A dance in moderate twofold time, invented by the French in the reign of Louis XIV.; -- now mostly found in suites of pieces, like those of Bach and Handel.
A figure in dancing.
(Fr. for "German dance") : Movement of a dance suite, typically in duple / quadruple meter and often investigating the imitative possibilities of the instruments involved. Usually it comes toward the beginning of the suite, often after the first movement.
A German dance in binary form, usually in moderate duple time, normally beginning with short anacrusis. Originating in the middle of the sixteenth century as a fairly quick dance, late in the sixteenth century and during the seventeenth century the Allemande was developed by English virginalists and French lutenists and clavecinists, the texture becoming richer, with often idiomatic arpeggiated figuration and imitation, resulting in a more moderate tempo. It often was used as the first movement of the Sonata da camera or Baroque dance suite. [SRM; GJC] Glossary 1600-1700
a simple, sedate dance
a very graceful dance, like Venus's token swans, but the shifts in direction are sudden, like Mercury and Gemini
a stately Renaissance or Baroque dance
a dance in moderate tempo, always in duple meter. Bach frequently uses the allemande in his keyboard suites; in this situation, they are usually composed in 4/4 time and make heavy use of running figures.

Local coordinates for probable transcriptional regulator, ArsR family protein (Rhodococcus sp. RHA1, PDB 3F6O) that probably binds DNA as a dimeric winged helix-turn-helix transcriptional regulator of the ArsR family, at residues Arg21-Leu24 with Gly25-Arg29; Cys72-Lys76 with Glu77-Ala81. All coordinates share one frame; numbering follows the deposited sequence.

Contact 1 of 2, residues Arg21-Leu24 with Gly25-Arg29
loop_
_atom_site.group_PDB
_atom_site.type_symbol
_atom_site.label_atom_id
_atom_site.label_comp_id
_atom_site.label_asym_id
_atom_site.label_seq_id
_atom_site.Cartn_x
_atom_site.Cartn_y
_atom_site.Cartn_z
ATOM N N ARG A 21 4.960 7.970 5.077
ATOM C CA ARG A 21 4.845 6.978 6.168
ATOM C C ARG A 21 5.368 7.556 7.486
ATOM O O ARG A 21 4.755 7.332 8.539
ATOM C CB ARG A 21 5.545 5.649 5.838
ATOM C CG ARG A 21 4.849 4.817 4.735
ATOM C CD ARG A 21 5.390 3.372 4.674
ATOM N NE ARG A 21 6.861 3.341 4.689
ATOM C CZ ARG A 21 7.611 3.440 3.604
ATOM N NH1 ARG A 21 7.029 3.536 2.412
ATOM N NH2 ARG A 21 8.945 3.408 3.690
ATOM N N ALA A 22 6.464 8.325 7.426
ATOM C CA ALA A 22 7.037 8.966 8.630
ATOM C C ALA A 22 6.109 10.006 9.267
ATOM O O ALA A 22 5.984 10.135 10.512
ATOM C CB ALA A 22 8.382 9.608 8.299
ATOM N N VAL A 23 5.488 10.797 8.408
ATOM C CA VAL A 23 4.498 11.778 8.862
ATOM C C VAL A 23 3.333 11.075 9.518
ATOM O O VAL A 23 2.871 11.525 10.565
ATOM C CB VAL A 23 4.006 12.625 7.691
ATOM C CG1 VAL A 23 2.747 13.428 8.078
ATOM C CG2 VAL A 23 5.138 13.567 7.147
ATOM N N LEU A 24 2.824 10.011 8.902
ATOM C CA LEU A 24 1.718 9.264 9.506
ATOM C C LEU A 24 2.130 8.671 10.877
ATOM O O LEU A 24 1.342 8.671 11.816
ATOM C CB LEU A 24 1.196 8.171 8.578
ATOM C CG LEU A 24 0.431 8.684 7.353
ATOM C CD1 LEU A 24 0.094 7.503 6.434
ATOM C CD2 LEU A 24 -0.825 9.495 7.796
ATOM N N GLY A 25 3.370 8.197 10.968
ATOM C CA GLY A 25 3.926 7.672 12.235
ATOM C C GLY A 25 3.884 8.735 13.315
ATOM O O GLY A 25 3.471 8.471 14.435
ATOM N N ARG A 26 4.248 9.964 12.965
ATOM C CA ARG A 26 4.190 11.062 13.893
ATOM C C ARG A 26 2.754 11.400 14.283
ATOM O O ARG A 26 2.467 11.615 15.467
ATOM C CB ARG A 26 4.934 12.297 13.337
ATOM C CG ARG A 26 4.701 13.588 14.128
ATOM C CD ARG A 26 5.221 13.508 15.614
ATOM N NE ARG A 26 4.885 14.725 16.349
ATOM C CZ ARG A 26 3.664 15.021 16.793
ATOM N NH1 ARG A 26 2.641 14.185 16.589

A dance for couples dating back to the 16th century, usually in moderate duple time (2/4 or 4/4). The Allemande (the word means "German") was usually part of a set of dances.
(it.) - German dance in 3/4 time, 16th/17th, rather slow. Like a landler. Often the first dance in the classic suite. [back
A German dance in 4/4 time, often the 1st dance in a baroque dance suite.
( Fr.) "German." A stately 16th-century German dance, initially in a duple meter. During the 17th and 18th centuries, it was used as the first movement of the suite.
a moderately slow, serious dance in quadruple meter and binary form. The allemande began life as a dance in the Renaissance, and was later cultivated as an independent instrumental piece. By the time it became one of the four standard dances of the suite at the end of the 17th century, the allemande often favored an imitative, ornamented texture over strongly profiled dance rhythms.
German dance in moderate duple time, popular during the Renaissance and Baroque periods; often the first movement of a Baroque suite.
A dance movement of a piece of music. It is usually serious in character, but sounds light and is played at a moderate speed.
"German dance," a moderatly slow dance of German origin in duple time.
An allemande (also spelled allemanda, almain, or alman) (from the French word for "German") is one of the most popular instrumental dance forms in Baroque music, and a standard element of a suite. Originally, the allemande formed the first movement of the suite, before the courante, but, later, it was generally preceded by an introductory movement, such as a prelude.